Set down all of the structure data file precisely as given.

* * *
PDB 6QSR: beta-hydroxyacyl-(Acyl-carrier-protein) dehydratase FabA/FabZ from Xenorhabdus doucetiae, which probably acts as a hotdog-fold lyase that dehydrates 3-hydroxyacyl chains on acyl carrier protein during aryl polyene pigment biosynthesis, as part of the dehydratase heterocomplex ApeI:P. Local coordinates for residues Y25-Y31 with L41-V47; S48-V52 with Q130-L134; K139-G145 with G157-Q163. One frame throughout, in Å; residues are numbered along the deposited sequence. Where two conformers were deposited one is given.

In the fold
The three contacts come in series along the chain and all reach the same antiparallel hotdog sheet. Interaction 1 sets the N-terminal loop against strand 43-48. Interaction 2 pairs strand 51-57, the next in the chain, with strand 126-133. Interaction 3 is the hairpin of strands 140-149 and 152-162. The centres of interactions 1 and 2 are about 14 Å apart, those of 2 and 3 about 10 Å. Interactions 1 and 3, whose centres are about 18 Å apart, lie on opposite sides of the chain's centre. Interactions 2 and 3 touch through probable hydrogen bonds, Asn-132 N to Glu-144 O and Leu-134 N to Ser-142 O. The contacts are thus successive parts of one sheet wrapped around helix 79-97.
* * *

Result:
PDB 6QSR: beta-hydroxyacyl-(Acyl-carrier-protein) dehydratase FabA/FabZ from Xenorhabdus doucetiae, which probably acts as a hotdog-fold lyase that dehydrates 3-hydroxyacyl chains on acyl carrier protein during aryl polyene pigment biosynthesis, as part of the dehydratase heterocomplex ApeI:P. Local coordinates for residues Y25-Y31 with L41-V47; S48-V52 with Q130-L134; K139-G145 with G157-Q163. One frame throughout, in Å; residues are numbered along the deposited sequence. Where two conformers were deposited one is given.

In the fold
The three contacts come in series along the chain and all reach the same antiparallel hotdog sheet. Interaction 1 sets the N-terminal loop against strand 43-48. Interaction 2 pairs strand 51-57, the next in the chain, with strand 126-133. Interaction 3 is the hairpin of strands 140-149 and 152-162. The centres of interactions 1 and 2 are about 14 Å apart, those of 2 and 3 about 10 Å. Interactions 1 and 3, whose centres are about 18 Å apart, lie on opposite sides of the chain's centre. Interactions 2 and 3 touch through probable hydrogen bonds, Asn-132 N to Glu-144 O and Leu-134 N to Ser-142 O. The contacts are thus successive parts of one sheet wrapped around helix 79-97.